Cohen’s article is a reminder to be careful when reviewing research. This article shows how not all research is true and people put their faith into what they want the research to mean. It is damaging to the progression of psychology as a science if researchers do not claim something as significant for being true. We do this by claiming something is significant because that is what NHST says, and
On this note, the psychodynamic theory also provided psychological treatments which are still widely used today in therapy for personality disorders. These two treatments in psychodynamic theory are the Rorschach inkblot test and assessment/analysis of dreams. In the Rorschach test the subjects perceptions of inkblots are recorded and then analysed using psychological interpretation, complex scientifically derived algorithms or both. These can be used to assess an individual’s personality characteristics. However this Rorschach test itself has been strongly criticised. Firstly
Psychology has remained a progressive science due to the many contributions of influential leaders. In this paper I will mention three historical figures who I believe were important in the development of the field of psychology in the past and till this day. Paul Ekman is an American psychologist who became a pioneer in the study of emotions and their relation to facial expressions. He was born in 1934, Washington D.C., he graduated with a Ph. D in clinical psychology from the Adelphi University. Following his work in clinical psychology, he became a consultant in the Langley Porter Psychiatric Institute. Ekman is known as the “human lie detector” due to his expertise in the physiology of emotion, his ability to detect deception and his
The Rorschach inkblot test is one of the most widely known psychological projective test of personality, and the most controversial. In general, projective tests are psychoanalytically based tools that assist clients to reveal their unconscious conflicts via responses towards ambiguous stimuli, and can also help psychologists to determine psychological disorders. Specifically, the Rorschach allows individuals to interpret a series of abstract inkblots based on their emotional and cognitive function, as well as interaction (Barlow & Durand, 2009).
Pedersen (1987) found that, “Despite the numerical reality, many social scientists, including psychologists, depend on textbooks, research finding, and implicit psychological theory based almost entirely on assumptions specific to European and American culture”.
9-10 marks – Correct and comprehensive use of psychological terminology. Description of evidence is accurate, relevant, coherent and detailed. Elaboration/use of example/quality of description is very good and the ability to interpret/explain the evidence selected in the context of the question is very
Psychology became popular after the psychological testing that was conducted after World War I. Unfortunately many unqualified individuals were claiming to be able to deliver psychological services. While the APA attempted to put a resolution in place stating that only trained professionals would be allowed to administer the psychological testing. There were no clear guidelines to what made a professional “qualified” and many individuals did not belong to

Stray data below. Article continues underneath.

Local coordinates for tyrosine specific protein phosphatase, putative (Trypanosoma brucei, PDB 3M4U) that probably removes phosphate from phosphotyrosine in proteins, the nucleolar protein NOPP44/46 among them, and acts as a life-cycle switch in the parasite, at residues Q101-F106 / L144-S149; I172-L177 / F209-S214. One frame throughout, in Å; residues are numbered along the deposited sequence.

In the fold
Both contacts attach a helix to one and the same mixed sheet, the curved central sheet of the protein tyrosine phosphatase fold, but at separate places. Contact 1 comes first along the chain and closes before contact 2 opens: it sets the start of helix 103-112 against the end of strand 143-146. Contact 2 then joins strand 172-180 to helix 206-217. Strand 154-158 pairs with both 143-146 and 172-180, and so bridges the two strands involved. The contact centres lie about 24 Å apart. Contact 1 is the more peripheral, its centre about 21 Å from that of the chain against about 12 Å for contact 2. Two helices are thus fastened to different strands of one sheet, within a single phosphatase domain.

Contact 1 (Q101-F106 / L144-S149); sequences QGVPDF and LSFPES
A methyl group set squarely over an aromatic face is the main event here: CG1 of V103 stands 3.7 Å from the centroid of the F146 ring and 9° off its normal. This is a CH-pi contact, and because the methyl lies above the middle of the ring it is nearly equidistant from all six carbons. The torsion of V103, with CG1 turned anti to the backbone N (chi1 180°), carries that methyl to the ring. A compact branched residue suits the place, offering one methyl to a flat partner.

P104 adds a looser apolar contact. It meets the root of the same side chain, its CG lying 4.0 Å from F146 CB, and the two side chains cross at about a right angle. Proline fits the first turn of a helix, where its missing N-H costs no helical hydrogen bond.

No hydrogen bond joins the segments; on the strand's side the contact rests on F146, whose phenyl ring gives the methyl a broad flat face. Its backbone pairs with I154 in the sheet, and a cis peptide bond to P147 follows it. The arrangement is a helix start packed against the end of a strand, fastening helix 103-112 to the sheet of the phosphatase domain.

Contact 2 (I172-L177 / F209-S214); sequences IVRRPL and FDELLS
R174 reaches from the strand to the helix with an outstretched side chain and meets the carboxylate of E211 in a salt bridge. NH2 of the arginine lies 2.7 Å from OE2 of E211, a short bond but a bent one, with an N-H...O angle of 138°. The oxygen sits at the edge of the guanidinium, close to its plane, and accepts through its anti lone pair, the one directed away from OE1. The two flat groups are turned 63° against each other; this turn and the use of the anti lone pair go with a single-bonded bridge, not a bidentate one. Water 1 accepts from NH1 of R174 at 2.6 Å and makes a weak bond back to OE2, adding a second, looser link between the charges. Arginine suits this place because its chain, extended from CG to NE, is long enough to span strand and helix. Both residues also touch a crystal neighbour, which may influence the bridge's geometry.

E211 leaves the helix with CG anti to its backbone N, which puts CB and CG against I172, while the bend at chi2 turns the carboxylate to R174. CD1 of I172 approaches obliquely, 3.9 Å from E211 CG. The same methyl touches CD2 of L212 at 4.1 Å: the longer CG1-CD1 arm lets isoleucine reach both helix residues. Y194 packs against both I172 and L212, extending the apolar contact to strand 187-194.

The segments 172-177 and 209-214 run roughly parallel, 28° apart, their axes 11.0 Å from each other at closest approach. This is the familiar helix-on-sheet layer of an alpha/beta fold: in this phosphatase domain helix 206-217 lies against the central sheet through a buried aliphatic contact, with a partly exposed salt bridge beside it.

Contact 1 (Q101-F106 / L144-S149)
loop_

The Rosenhan experiment was an experiment into the validity of psychiatric diagnosis, conducted by David Rosenhan in 1973. The study is considered an important and influential criticism of psychiatric diagnosis.
Did you ever ask yourself who you really are? The Rorschach test tries to answer to this question. The Rorschach test is a projective test which means the subjects projects his unconscious mind and thoughts in the image to describe and explain it. There are a lot of different projective tests, but in this case, an inkblot test. In this essay we will discuss whether this test is still valid or not. We are firstly going to present you the creator of this test and what it is all about, after that, we will present you the different inkblots and what they reveal, and finally we will debate on the reasons that pushes this test to be more invalid than valid.
Franz Joseph Gall created the main principles of phrenology, which was the first scientific theory of brain localization. His theories were based entirely on observation and natural philosophy. Phrenology was the study of associating an individual’s personality characteristics and mental abilities based on the shape of their skull. It was incomparably influential throughout the first half of the 19th century thanks to Gall and his many successors. Some of the main tenants of phrenology were later confirmed by scientific experiments and technology.
The Rorschach is a projective personality test, which measures personality functioning and assess personality structure. This instrument was published originally in 1921 by Rorschach. Although there were inkblot tests existed prior to the Rorschach, this was the first empirically based system. The assessor interprets the client’s responses to 10 bilaterally symmetrical inkblot images (Groth-Marnat, 2009). The images are ambiguous and non-figurative in nature. Some of the images are in black and white and others contain colors. The Rorschach differs from other projective tests such as Thematic Appercepetion test (TAT). The Rorschach is known as a type of associative or structural technique whereas TAT is a type of construction technique (Campos, 2011). The scoring of responses is done according to the location (or the
In their research paper Crawford et al (2012) argue that clinicians often rely on colour choice within drawings to make inferences about the psychological functioning, without much empirical evidence to support such associations. They therefore aimed to investigate the relation of colour preferences and colour use in clinical and non-clinical contexts, to test the validity of interpretations made by clinicians.